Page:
A Slapstick Master Class in Three Chaplin Films (1914)
Experience the evolution of slapstick comedy on film in three films released in 1914: Caught in a Cabaret released April 27, His Trysting Place released on November 9, and Tillie’s Punctured Romance released December 21.
Keystone Studios served as production house, Mack Sennett worked as producer and Charlie Chaplin, Mabel Normand and Mack Swain starred in all three films. Watching these three films is like taking a master class in slapstick, an early form of physical comedy relying on exaggerated physicality.
Early vaudeville and music hall comedians honed their skills as pantomime artists performing sketches that relied on amplified interactions and oversized movements—trips, slips, falls, jumps, punches, kicks, and slaps abound. Often centering around fights between characters, the action in this type of performance is augmented with the sound of a slap stick consisting of two thin slats of wood, which when struck together make a slap sound. Slapstick comedy took its name from the slap stick. Fred Karno, an English music hall comedian, is credited with the creation of slapstick comedy as we see it in early films, with Charlie Chaplin a member of his troupe in the 1890s.
Three 1914 films starring Chaplin beautifully illustrate how slapstick comedy from the stage translated to silent films.
Released on April 27, 1914, Caught in a Cabaret was written by Mabel Norman. She and Charlie Chaplin are the only credited cast in this silent short running 16 minutes and 29 seconds. Mabel Norman plays Mabel the Society Girl and Charlie Chaplin plays an unnamed Waiter who fakes being a dignitary to impress her. The film centers on Chaplin as a cabaret waiter and his constant altercations with his boss, coworkers and customers as he comes and goes from the restaurant. When his society girl love interest arrives at the cabaret with a group of her rich friends, our poor waiter is caught as a fraud and the jig is up.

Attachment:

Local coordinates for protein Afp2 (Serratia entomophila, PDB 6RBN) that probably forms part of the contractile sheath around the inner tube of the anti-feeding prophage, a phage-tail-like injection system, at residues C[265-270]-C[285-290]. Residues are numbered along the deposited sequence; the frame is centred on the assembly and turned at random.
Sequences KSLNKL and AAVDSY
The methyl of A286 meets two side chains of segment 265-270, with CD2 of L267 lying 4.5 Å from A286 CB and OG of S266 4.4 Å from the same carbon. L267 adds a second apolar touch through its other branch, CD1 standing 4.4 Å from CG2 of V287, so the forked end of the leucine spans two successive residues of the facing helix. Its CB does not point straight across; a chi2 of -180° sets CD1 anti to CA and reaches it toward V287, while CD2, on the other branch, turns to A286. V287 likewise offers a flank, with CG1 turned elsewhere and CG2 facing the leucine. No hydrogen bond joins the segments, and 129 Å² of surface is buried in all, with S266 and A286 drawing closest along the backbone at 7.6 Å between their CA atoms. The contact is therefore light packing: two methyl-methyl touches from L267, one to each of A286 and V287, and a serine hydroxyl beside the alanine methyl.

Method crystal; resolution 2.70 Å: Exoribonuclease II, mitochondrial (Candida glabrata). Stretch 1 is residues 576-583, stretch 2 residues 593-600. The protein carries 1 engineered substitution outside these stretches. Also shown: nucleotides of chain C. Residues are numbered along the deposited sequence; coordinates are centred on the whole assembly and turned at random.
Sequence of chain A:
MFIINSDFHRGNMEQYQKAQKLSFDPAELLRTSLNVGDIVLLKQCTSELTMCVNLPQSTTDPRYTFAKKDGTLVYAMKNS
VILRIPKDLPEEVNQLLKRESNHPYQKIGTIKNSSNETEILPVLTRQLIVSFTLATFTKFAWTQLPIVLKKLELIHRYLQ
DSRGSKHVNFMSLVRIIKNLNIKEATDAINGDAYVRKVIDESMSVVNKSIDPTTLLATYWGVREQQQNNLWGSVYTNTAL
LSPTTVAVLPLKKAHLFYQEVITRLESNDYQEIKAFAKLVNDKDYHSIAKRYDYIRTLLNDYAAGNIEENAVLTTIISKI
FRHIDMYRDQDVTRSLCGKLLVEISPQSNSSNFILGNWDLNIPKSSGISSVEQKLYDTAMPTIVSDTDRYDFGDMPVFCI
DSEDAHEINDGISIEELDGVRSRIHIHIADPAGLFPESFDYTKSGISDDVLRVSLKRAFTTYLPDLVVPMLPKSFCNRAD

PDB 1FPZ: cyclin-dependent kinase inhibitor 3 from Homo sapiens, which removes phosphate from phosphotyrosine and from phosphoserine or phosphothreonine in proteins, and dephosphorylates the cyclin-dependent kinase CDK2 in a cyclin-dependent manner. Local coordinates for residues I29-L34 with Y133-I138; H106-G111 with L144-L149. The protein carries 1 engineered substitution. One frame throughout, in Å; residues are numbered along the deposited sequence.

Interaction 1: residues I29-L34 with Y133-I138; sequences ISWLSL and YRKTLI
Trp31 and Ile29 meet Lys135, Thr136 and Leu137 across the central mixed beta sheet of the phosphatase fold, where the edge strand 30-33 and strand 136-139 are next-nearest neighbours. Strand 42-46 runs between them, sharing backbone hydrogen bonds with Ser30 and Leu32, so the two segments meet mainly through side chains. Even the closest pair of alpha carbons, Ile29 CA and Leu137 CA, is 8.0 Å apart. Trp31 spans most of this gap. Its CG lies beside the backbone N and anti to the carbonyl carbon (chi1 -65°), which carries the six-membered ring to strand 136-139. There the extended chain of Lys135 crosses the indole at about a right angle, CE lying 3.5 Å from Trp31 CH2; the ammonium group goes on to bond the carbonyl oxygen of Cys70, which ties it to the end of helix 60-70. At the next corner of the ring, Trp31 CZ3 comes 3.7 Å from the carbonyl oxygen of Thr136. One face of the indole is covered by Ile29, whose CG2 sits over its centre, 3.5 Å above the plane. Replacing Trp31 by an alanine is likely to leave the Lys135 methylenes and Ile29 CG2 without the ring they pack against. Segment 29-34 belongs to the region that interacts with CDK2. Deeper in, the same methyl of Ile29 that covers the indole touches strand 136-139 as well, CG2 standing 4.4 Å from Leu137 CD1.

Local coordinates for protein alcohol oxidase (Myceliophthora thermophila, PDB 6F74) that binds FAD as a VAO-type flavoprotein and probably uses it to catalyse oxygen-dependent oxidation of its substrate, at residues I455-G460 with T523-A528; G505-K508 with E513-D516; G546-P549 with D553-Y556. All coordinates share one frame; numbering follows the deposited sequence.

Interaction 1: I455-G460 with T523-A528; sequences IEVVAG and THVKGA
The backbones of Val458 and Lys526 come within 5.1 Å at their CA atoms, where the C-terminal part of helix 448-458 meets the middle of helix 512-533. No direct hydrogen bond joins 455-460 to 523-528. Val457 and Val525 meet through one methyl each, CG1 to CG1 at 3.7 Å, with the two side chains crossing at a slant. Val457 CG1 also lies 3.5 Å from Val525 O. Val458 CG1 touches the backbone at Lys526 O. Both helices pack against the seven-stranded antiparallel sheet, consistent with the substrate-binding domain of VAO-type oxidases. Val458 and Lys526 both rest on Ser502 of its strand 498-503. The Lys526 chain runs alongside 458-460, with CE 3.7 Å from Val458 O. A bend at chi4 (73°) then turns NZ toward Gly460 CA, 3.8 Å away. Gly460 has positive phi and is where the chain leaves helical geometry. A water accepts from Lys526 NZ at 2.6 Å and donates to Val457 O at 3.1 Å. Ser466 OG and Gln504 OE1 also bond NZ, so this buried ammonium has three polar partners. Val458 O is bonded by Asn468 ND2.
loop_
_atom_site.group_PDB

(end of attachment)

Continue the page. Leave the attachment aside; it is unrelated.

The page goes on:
The film uses two settings, a lowly cabaret and a high-society garden party, to show us our waiter as a slothful worker and a con artist. Mostly the cabaret serves as a slapstick showcase with slips, trips and falls and punches, kicks and slaps—each audacious action accompanied by the sound of the slap sticks. This syncopation reminds you of the farcical nature of what could be construed as cruel mean-spiritedness by the characters. This is true situational slapstick, short on plot but heavy on fights and mishaps showcasing the ability of the actors to create a ruckus.
Lest we forget about Mack Swain, he plays three uncredited roles in the film Tough Patron, Party Guest and Boy’s Father, demonstrating the versatility of many early silent film players who took on multiple roles in a single film.
Caught in a Cabaret translates early slapstick sketches traditional to the vaudeville stage to film.
Released on November 9, 1914, His Trysting Place was written and directed by Charlie Chaplin as a short film running 18 minutes and 43 seconds. Of the 36 films he worked on for Keystone in 1914, Chaplin wrote, directed and starred in 20 of them. His Trysting Place brought him together again with Mabel Norman and Mack Swain as costars in a plot based on a mix-up and mistaken identities.